It’s been a little over a year since I became involved in Women With A Vision. And as anyone who has ever worked with us knows, that means I’ve been tasked with anything and everything. I’ve created outreach materials, helped clients complete Medicaid applications, provided clean syringes to injection drug users. But of all activities I’ve taken part in during my time at Women With A Vision, our story circles stand out.
Twice a month WWAV hosts story circles—a community-based storytelling session. Our staff, interns and participants gather around in a circle to tell stories, share our lived experiences, and find a collective voice. WWAV’s participants are overwhelmingly low-income women and transgender women of color, a number of whom are involved in the street-based economies. Story circles thus achieve the important task of centering the voices of people who are too often made invisible in our society. They not only engender a sense of community and awareness, but they also promote healing and collective action.
Timid and a little quirky, afraid that I wouldn’t gain the acceptance of our participants, I did very little talking in the first few story circles. I had come to WWAV as a student intern from University of New Orleans. And while my coursework in the sociology of gender had impassioned me, serving as the impetus for my politicization as a young Latina woman living in the South, there was also a gap between what I had been taught in the classroom and what I was now learning in our story circles. My courses at school had given me a theoretical understanding of the ways in which systems of race, gender, class, and sexuality intersect to create social inequality. But story circles lent a face and a voice to the people who live under the pressure of those inequalities. I admire our participants’ resilience, and I admire the generosity with which they shared their lives with me.
Eventually, my timidity washed away, allowing me reciprocate the same generosity our participants had shown me in sharing their stories. As I developed relationships with our participants, they came to call me ‘White Chocolate.’ Not only is this a delicious nickname, but I felt it validated my place in WWAV. That nickname is a reminder of my personal trajectory at WWAV—from a reserved to a more confident person with a deep social justice commitment.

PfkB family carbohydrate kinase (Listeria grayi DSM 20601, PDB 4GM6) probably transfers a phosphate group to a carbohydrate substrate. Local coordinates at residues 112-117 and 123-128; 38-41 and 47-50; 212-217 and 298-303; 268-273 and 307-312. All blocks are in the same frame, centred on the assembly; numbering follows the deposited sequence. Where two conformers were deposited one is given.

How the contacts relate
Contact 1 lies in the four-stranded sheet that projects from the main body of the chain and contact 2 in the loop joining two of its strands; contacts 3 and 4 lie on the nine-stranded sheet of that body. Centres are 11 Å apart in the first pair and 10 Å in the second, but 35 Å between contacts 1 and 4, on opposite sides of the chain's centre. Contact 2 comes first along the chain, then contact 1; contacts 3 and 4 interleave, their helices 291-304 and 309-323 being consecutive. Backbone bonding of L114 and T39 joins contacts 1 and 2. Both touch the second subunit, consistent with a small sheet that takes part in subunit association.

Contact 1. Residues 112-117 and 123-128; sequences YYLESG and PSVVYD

Perhaps that’s why I so vividly remember my incredulous reaction when I got Deon’s message that “our office was torched.” Torched? As a non-native English speaker, I had initially thought: perhaps there is another definition of the word “torched” that eludes me. Because “torched” certainly couldn’t mean that our office had been set on fire. My denial was quickly punctured as our photos and videos began to circulate on the web.
In the month since fire, all of us have experienced many ups and downs. WWAV has not only been a safe haven, but it has also been a place of growth for all us. The violence of this attack is an ever-present reminder that the personal is indeed political. As we continue our rebuilding process, this awareness is what keeps all of us going. Someone tried to stamp us out by destroying the materials we use to do our work, but our work—our vision—goes so much deeper than that. It is inside all of us who are part of the WWAV family. That’s something that can’t be burned down.